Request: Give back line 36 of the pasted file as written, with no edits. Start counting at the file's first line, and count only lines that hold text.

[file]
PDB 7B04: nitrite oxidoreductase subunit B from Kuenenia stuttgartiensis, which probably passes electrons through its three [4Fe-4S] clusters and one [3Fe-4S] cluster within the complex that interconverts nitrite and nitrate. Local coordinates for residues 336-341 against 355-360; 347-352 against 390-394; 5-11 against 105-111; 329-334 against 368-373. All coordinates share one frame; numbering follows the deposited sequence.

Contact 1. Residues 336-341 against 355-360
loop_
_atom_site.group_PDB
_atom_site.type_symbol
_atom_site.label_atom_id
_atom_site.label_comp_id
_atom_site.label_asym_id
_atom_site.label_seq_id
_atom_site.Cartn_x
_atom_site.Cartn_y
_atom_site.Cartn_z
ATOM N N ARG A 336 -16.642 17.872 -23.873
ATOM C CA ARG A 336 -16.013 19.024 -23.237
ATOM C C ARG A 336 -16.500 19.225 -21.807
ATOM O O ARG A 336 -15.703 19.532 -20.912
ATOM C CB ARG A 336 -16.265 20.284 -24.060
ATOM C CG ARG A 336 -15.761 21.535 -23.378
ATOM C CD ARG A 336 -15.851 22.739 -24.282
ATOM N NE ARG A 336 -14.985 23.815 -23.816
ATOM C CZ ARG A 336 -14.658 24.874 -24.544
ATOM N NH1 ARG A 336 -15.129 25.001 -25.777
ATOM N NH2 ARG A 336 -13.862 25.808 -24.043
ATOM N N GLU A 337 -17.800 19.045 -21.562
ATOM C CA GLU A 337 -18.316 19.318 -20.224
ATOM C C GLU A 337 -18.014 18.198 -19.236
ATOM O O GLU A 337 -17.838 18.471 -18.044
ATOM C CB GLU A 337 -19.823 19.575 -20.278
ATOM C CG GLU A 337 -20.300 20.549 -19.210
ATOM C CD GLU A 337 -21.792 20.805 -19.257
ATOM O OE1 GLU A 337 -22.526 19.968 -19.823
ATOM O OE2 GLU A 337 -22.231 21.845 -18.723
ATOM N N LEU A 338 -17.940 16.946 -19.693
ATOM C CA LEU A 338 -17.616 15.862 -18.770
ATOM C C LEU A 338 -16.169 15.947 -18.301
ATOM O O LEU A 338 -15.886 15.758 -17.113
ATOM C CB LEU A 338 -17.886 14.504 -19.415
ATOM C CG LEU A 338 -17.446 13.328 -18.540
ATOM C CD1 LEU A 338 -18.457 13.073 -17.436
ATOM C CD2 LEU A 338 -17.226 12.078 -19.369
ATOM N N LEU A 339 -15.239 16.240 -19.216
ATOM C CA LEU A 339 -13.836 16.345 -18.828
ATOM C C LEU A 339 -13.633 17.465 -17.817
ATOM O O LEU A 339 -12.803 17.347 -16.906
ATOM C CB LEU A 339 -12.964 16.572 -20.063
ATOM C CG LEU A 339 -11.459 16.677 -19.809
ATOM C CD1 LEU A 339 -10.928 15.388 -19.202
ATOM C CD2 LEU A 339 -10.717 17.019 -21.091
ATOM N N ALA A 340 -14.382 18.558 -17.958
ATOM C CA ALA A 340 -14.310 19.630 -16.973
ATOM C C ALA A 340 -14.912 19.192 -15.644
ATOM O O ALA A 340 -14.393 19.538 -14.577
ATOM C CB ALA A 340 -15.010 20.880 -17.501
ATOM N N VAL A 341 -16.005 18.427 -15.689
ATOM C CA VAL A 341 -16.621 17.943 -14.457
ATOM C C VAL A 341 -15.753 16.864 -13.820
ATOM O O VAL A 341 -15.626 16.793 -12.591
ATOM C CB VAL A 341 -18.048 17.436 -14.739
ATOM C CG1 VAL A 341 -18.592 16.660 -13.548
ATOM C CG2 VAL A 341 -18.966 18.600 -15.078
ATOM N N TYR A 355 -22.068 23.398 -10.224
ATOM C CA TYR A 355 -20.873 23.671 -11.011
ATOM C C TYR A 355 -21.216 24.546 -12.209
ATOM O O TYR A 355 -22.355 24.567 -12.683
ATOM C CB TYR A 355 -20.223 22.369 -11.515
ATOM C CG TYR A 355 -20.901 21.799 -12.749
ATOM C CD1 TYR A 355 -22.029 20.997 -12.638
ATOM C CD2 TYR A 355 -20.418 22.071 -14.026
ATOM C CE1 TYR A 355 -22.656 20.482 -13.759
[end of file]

ATOM O O LEU A 338 -15.886 15.758 -17.113